Figure 2. Expression profile of Alex2 during embryogenesis in the mouse, assessed by whole-mount in situ hybridization. A–G: Gonadal expression. H–J: Whole embryo expression. K–O: Gonadal tissue sections. A: In male embryonic urogenital systems, Alex2 mRNA expression is first detectable between the gonad (G) and mesonephric kidney (Ms) at embryonic day (E)11.5. B,C: Strong gonad-specific expression (arrowheads) is detectable in the differentiating testis (T) at E12.5 (B) and E13.5 (C). D,E: Expression persists at E14.5 (D) but is undetectable by E16.5 (E). F,G: In female embryos, a similar expression pattern is detectable at the gonad–mesonephros interface at E11.5 (F), whereas expression becomes undetectable from E12.5 (G). H: In whole embryos examined at E9.5, Alex2 is also expressed in the forebrain (arrowhead) and somites (arrow) of both sexes. I: At E10.5, brain and somitic expression persists. J: By E11.5, strong expression is seen in the region of the dorsal root ganglia (arrowheads) and in the developing ribs (arrow). K: In sections taken from E13.5 whole-mount-stained testes, Alex2 expression is localized in the interstitial compartment (I in K) and is not detectable in the developing seminiferous cords (Sc). L: Immunohistochemical localization of the Sertoli cell marker protein, Amh (brown, Sc), showing mutually exclusive expression with that of Alex2 mRNA (blue, I in L). M–O: Expression of other cell-type markers in the E13.5 mouse testis. M: interstitial cell expression (I in M) of the neurotrophin receptor protein p75NTR. N: Immunofluorescent detection of the Sertoli cell marker Sox9 (red) and the endothelial and germ cell marker PECAM (green, shown by white arrow). O: Laminin expression (green) outlines the seminiferous cords and delineates the interstitium. Scale bars in = 100 μm in A–G,K–M (applies to A–G,K–O), 0.5 mm in H–J.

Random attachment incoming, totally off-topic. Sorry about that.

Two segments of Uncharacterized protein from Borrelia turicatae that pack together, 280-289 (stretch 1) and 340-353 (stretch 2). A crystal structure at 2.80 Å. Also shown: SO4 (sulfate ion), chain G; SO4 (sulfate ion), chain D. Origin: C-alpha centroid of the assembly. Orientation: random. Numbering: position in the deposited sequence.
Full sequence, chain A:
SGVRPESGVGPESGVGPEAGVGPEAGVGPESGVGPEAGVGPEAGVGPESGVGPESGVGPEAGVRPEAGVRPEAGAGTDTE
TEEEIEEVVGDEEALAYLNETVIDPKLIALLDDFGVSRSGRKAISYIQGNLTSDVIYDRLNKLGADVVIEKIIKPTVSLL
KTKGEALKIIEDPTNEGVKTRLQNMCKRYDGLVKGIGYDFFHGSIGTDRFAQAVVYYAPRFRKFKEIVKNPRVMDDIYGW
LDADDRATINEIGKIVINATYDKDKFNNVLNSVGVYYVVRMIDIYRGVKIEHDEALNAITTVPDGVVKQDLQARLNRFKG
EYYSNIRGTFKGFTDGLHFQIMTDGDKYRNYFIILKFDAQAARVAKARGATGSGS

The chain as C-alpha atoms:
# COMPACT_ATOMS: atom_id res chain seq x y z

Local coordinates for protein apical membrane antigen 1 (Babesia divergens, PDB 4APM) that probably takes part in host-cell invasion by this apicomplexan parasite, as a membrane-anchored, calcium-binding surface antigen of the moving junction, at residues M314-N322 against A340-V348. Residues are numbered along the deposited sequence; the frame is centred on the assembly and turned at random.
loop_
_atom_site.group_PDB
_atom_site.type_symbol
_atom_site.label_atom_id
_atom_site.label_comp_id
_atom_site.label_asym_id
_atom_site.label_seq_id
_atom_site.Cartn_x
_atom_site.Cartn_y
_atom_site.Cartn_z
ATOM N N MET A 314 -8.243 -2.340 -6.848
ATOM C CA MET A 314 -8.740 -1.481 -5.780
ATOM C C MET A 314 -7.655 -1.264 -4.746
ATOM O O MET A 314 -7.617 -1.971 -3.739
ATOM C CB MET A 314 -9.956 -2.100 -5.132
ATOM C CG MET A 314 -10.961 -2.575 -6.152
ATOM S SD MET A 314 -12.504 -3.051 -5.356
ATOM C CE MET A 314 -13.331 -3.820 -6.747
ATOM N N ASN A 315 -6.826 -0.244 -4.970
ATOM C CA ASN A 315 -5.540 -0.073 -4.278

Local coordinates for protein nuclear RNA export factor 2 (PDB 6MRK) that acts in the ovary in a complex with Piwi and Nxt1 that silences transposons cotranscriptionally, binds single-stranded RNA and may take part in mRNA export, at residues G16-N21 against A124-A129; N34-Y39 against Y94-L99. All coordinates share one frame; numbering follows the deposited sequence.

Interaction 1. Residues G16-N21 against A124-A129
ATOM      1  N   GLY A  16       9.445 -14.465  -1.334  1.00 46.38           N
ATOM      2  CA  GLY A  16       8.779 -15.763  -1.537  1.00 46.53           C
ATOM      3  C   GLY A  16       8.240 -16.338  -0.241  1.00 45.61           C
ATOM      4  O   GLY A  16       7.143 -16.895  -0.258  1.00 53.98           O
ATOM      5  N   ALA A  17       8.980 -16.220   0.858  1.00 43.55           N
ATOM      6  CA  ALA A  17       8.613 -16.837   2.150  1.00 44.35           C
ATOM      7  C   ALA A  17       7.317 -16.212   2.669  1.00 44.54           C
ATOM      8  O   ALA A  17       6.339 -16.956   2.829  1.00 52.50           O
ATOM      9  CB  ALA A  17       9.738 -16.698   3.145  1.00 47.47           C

Download figure to PowerPoint

In contrast, the neurotrophin receptor protein p75NTR, a marker of interstitial cells, showed coincident spatial expression with that of Alex2 (Fig. 2M). The p75NTR protein identifies mesenchymal interstitial cells in the early mouse testis (up to E12.5), becoming restricted to the peritubular myoid cells as differentiation proceeds (Campagnolo et al.,2001). Like p75NTR, Alex2 appears to be expressed in the pluripotent progenitor population of mesenchymal cells (compare Fig. 2K,M). Alex2 may, therefore, be involved in the early phases of interstitial cell specification or function in the developing testis. By E14.5 in the mouse, the interstitial cells have given rise to peritubular myoid, vascular endothelial, and steroidogenic Leydig cells (Fig. 2N). At this time, Alex2 did not become restricted but was still widely expressed throughout the interstitium (data not shown). This finding suggests that Alex2 continues to play a role in all of these cell types. However, by E16.5, no gonadal expression could be detected by whole-mount in situ hybridization (Fig. 2E).